Unusual tanks of the USSR

With this article we are starting a new series of articles about unusual tanks and projects of Russia and the USSR.

We all know about serially produced tanks in the USSR: T-26, BT series tanks, the legendary T-34, EC-2 tanks, but few know that many tracked and wheeled armored vehicles were developed in the USSR for one reason or another did not go to the series. In this article we will look at some of them.


At the beginning of the 30 of the last century, tank building experienced rapid growth, the lessons of the First World War made us take a different look and appreciate the role of the tank on the battlefield, both as an independent combat unit and as part of a unit, forcing this type of terrible fighting vehicles to be reckoned with. The anti-bullet and further counter-shells, firepower and speed have influenced the military doctrines of all developed countries. The Soviet Union did not stand aside. Across the country in experimental design bureaus, under the guidance of talented engineers and designers, experimental samples were created, many of which remained on paper, in mock-ups and single copies, without being launched into mass production. But one way or another, they all influenced the design thought that went on. In each serial tank we will find a reflection of this thought.

Unusual tanks of the USSR


The beginning of tank building in Russia and the first Russian tank can be considered the brainchild of captain A. A. Porokhovshchikov. The drawings of this vehicle, named “All-Terrain Vehicle”, were approved by the highest military authorities and on January 13 1915, he was given permission to begin building a prototype. The design of the All-Terrain Vehicle was unusual; the welded body rested on one caterpillar made of rubberized fabric stretched across four drums. The streamlined body, multi-layered armor with a total thickness of 8 mm, made the machine invulnerable to machine-gun and rifle fire. The building, which began in February 1915 of the year, was completed in almost four months and on May 18 the car came to the test. Contrary to calculations, the combat and driving performance of the sample did not meet the expectations of A. A. Porokhovshchikov. The turning mechanism, the installation of weapons, the layout of the crew, required serious improvement. The only positive thing was speed, 40 versts per hour. As a result, Lieutenant General Kovalenko laid down a report with the following content: “... a built copy of the Rover did not show all those qualities that are due to report No. 8101, for example, could not walk on loose snow about 1 depth (30 cm), but no test of the water was done ... ”” It was decided to refuse further work.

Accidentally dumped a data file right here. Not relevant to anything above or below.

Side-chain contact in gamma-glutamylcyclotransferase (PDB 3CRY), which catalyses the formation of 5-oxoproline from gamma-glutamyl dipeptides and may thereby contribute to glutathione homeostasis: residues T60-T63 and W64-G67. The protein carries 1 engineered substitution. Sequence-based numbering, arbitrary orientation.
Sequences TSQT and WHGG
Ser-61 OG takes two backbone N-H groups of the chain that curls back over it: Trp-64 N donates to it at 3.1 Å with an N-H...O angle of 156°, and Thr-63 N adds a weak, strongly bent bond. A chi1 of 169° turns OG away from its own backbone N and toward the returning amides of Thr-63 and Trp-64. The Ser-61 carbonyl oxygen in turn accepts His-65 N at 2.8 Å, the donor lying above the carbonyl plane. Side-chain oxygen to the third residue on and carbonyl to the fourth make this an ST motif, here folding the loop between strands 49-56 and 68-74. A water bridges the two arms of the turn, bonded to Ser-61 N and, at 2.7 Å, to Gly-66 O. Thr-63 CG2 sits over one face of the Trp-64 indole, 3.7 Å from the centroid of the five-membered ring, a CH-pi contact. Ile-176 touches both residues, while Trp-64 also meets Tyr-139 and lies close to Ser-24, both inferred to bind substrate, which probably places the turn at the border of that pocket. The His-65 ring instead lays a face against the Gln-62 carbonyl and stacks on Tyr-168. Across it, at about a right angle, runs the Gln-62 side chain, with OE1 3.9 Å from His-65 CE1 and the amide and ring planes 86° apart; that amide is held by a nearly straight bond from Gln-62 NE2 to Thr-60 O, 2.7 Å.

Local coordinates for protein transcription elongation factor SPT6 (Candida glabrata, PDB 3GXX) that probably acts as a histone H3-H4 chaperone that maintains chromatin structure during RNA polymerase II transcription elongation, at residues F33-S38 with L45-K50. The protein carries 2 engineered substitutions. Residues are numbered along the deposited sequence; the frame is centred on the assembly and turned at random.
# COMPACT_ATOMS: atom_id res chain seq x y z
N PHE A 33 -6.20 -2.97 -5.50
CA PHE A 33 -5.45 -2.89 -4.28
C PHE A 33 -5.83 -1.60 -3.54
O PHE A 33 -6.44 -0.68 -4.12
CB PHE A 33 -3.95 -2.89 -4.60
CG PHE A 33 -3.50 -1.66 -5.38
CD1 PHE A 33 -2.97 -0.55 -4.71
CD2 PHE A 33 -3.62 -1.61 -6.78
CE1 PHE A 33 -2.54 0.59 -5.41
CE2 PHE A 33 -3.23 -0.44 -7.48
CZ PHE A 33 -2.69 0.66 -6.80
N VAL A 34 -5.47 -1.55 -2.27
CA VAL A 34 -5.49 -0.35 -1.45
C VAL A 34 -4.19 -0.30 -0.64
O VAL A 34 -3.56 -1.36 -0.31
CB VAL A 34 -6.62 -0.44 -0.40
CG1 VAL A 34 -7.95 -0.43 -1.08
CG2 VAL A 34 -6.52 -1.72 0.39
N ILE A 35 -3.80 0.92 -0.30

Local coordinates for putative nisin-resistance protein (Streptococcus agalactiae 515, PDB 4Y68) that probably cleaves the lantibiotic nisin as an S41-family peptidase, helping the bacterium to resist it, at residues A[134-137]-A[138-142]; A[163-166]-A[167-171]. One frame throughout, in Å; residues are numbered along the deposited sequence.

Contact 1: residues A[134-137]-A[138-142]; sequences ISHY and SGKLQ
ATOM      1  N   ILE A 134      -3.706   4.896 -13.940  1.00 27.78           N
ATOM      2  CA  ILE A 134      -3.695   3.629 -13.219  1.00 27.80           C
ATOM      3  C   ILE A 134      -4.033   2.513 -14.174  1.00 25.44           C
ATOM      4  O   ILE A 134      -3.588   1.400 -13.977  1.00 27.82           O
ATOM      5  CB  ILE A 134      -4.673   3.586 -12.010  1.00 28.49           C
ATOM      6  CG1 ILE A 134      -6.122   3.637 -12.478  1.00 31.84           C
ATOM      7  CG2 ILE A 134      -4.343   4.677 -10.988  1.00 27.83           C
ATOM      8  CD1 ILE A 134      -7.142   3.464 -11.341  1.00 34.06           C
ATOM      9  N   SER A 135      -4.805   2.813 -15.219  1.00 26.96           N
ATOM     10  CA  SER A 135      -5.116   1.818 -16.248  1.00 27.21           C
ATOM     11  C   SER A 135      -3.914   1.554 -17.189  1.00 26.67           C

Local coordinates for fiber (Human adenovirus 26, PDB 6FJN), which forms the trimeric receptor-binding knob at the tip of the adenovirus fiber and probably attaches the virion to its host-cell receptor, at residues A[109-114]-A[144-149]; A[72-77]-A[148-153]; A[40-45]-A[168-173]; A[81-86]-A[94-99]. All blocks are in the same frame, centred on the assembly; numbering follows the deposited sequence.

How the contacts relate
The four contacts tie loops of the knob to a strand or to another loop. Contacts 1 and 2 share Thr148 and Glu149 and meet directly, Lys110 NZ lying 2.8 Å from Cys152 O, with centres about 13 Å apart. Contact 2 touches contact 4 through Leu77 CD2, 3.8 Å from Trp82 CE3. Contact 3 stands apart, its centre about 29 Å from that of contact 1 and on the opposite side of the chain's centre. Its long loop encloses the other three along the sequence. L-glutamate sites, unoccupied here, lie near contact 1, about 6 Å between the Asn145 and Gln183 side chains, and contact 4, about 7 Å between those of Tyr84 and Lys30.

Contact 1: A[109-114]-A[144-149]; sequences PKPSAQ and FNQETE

After the Revolution in Soviet Russia, the young Red Army was in dire need of tanks and armored vehicles. Experience in creating domestic tanks was not yet, samples were bought abroad, six-ton ​​Vickers (Vickers Mk.E) - later T-26, tank Christie (Christie M1930) - the future BT - 2, "Carden-Lloyd" and Experimental machines were built at their base. On the basis of a light infantry tank T-26 were created samples SU-5-1 from 76,2 mm regimental cannon sample 1902 / 30 years, Su-5-2 from 122 mm howitzer sample 1910 / 30 years SU-5-3 from 152 mm mortars of the sample 1931. On the basis of the Cardin-Loyd wedge, the T-27 was created, and the T-23 was developed, but the project remained on paper. The same work was done on the manufacture of amphibious tanks.